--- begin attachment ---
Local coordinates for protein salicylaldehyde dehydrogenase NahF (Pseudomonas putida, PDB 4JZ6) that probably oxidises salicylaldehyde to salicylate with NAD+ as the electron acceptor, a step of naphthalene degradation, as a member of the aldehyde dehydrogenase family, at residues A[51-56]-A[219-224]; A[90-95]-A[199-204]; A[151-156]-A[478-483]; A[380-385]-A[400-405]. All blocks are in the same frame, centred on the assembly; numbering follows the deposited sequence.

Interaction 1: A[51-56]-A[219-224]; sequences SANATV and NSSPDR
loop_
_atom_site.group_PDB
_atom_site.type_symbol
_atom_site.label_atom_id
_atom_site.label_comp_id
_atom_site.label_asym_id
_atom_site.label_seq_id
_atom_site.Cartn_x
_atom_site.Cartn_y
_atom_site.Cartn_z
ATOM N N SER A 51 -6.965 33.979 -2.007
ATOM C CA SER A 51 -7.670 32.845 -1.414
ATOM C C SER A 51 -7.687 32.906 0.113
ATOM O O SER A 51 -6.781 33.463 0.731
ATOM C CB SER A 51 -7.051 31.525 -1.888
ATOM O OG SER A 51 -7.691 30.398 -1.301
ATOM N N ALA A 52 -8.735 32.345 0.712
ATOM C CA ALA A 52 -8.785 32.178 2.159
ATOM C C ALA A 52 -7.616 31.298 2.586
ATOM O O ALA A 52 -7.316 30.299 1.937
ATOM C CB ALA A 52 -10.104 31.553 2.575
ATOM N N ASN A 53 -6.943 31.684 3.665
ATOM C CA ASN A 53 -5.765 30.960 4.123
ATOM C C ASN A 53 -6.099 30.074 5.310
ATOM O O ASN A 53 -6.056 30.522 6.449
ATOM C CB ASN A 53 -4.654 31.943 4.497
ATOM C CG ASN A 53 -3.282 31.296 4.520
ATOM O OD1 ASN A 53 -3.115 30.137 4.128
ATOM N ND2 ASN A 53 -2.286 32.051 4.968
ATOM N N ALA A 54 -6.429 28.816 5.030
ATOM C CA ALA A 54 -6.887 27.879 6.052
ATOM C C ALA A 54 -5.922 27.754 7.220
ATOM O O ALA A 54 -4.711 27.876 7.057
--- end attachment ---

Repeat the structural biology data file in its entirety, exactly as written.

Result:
Local coordinates for protein salicylaldehyde dehydrogenase NahF (Pseudomonas putida, PDB 4JZ6) that probably oxidises salicylaldehyde to salicylate with NAD+ as the electron acceptor, a step of naphthalene degradation, as a member of the aldehyde dehydrogenase family, at residues A[51-56]-A[219-224]; A[90-95]-A[199-204]; A[151-156]-A[478-483]; A[380-385]-A[400-405]. All blocks are in the same frame, centred on the assembly; numbering follows the deposited sequence.

Interaction 1: A[51-56]-A[219-224]; sequences SANATV and NSSPDR
loop_
_atom_site.group_PDB
_atom_site.type_symbol
_atom_site.label_atom_id
_atom_site.label_comp_id
_atom_site.label_asym_id
_atom_site.label_seq_id
_atom_site.Cartn_x
_atom_site.Cartn_y
_atom_site.Cartn_z
ATOM N N SER A 51 -6.965 33.979 -2.007
ATOM C CA SER A 51 -7.670 32.845 -1.414
ATOM C C SER A 51 -7.687 32.906 0.113
ATOM O O SER A 51 -6.781 33.463 0.731
ATOM C CB SER A 51 -7.051 31.525 -1.888
ATOM O OG SER A 51 -7.691 30.398 -1.301
ATOM N N ALA A 52 -8.735 32.345 0.712
ATOM C CA ALA A 52 -8.785 32.178 2.159
ATOM C C ALA A 52 -7.616 31.298 2.586
ATOM O O ALA A 52 -7.316 30.299 1.937
ATOM C CB ALA A 52 -10.104 31.553 2.575
ATOM N N ASN A 53 -6.943 31.684 3.665
ATOM C CA ASN A 53 -5.765 30.960 4.123
ATOM C C ASN A 53 -6.099 30.074 5.310
ATOM O O ASN A 53 -6.056 30.522 6.449
ATOM C CB ASN A 53 -4.654 31.943 4.497
ATOM C CG ASN A 53 -3.282 31.296 4.520
ATOM O OD1 ASN A 53 -3.115 30.137 4.128
ATOM N ND2 ASN A 53 -2.286 32.051 4.968
ATOM N N ALA A 54 -6.429 28.816 5.030
ATOM C CA ALA A 54 -6.887 27.879 6.052
ATOM C C ALA A 54 -5.922 27.754 7.220
ATOM O O ALA A 54 -4.711 27.876 7.057